WASHINGTON (Reuters) - Developing countries appear to have already met a United Nations goal to halve extreme poverty in the world's poorest countries by 2015, thanks mainly to China's economic boom, the World Bank said on Wednesday.
The Washington-based development lender said preliminary data showed developing countries as a group reached the goal - the first of eight U.N. Millennium Development Goals - in 2010.
The goals are a set of targets adopted by world leaders at the United Nations in 2000 to fight poverty, hunger and disease in poor countries.
The progress is mainly due to China's rapid economic rise, which has helped to lift many of its people out of poverty. Excluding China, however, the number of people in the developing world living in extreme poverty was about the same in 2008 as in 1981 at around 1.1 billion, the World Bank said.
"We are now confident that the developing world as a whole has reached the first of the Millennium Goals and reached that goal in 2010 despite the crisis," said Martin Ravallion, director of the World Bank's research group and lead author of the report.
A breakdown by region, however, shows that just Eastern Europe, the Middle East, and East Asia and the Pacific - which includes India and China - achieved the poverty goal. Africa and Latin America are not there yet, the World Bank said.
At the current rate, the World Bank estimates that by 2015 there will still be about 1 billion people living in extreme poverty, internationally defined as those living on less than $1.25 a day.
The new World Bank data, drawn from 850 household surveys in 130 developing countries, show that the proportion of people living in extreme poverty is now at its lowest since 1981, when the institution began monitoring poverty levels.
The Bank reckons some 1.29 billion people lived on less than $1.25 a day in developing countries in 2008, down from 1.94 billion in 1981.
"This is the first time we have seen falling numbers of poor in all six regions, including sub-Saharan Africa," said Ravallion.
Still, developing nations have made less progress when it comes to cutting the number of people living between $1.25 a day and $2 a day. World Bank estimates show that 1.18 billion people lived just above the $1.25 a day line in 2008 up from 648 million in 1981.
Ravallion said it was a mystery why so many people were "bunched up" just above the $1.25 a day yardstick, unable to lift themselves above $2 a day.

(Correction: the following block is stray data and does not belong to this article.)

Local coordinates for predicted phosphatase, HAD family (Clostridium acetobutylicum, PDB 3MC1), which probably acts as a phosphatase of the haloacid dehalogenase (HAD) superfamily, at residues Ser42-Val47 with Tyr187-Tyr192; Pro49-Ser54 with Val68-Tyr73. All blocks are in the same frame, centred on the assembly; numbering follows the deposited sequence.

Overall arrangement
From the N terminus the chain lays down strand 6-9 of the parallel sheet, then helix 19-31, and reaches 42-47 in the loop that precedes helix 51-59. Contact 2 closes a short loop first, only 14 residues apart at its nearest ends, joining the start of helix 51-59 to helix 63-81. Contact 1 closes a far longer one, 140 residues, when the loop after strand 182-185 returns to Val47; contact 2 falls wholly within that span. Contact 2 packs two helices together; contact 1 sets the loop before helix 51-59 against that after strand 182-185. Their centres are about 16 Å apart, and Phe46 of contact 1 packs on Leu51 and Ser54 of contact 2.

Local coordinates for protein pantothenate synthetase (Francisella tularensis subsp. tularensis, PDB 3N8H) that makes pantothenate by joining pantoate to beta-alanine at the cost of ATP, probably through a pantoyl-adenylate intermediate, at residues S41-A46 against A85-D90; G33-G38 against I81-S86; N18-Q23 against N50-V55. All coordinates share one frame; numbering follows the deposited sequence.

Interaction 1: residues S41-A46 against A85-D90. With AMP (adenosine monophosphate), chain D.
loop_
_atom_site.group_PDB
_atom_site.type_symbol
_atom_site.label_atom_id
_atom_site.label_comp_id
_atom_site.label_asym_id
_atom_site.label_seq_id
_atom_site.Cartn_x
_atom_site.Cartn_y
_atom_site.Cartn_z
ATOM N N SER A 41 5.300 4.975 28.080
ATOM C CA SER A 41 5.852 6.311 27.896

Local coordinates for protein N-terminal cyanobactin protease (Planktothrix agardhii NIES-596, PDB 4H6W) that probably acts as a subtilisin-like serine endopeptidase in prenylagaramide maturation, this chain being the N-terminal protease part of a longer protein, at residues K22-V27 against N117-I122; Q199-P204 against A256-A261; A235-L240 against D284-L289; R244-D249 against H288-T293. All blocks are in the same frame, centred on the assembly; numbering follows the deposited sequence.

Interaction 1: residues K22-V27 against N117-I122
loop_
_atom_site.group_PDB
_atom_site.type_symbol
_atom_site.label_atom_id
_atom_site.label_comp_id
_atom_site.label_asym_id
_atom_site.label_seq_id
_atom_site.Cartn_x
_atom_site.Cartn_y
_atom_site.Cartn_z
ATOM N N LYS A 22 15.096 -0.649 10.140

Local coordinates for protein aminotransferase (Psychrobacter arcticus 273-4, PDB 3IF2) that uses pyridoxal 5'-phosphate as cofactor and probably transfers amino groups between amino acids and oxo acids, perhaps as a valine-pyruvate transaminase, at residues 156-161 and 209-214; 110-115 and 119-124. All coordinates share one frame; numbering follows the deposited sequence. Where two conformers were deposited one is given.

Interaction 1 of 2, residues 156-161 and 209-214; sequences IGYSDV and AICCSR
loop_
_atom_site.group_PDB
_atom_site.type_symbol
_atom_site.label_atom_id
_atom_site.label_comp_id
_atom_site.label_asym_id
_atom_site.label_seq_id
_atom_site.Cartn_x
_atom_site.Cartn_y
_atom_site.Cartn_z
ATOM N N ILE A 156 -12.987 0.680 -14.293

"Having 22 percent of people in developing countries still living on less than $1.25 a day and 43 percent with less than $2 a day is intolerable," said Jaime Saavedra, director of the World Bank's Poverty Reduction and Equity Group.
While the poor have benefited from higher growth in developing countries, many are still mired in a poverty trap due to a lack of jobs, and basic health and education services.
In China, World Bank data shows there were 660 million fewer people living under $1.25 a day in 2008 than in 1981.
In Africa, for the first time since 1981 less than half the population now lives below $1.25 a day, the World Bank said. It estimated that the extreme poverty rate in Africa has fallen almost 10 percentage points since 1999, with 9 million fewer people living below the poverty line in 2008 than in 2005.
Ravallion said Africa would need substantially higher rates of growth than China to bring down the number of poor.
"It is going to be harder for Africa to achieve anything like the rates of poverty reduction in East Asia because conditions are not as favorable," he said, adding that progress in Africa to cut poverty was nonetheless encouraging.
In the Middle East and North Africa, where "Arab Spring" protests against poverty and corruption have toppled leaders in Tunisia, Egypt and Libya, some 8.6 million people lived on less than $1.25 a day in 2008, down from 10.5 million in 2005 and 16.5 million in 1981, the World Bank said.
In Latin America, where poverty rose until 2002, numbers have since been falling. The Bank said the number of people living under $1.25 a day in the region fell to 6.5 percent in 2008, its lowest so far, from a peak of 14 percent in 1984.
Editing by Christopher Wilson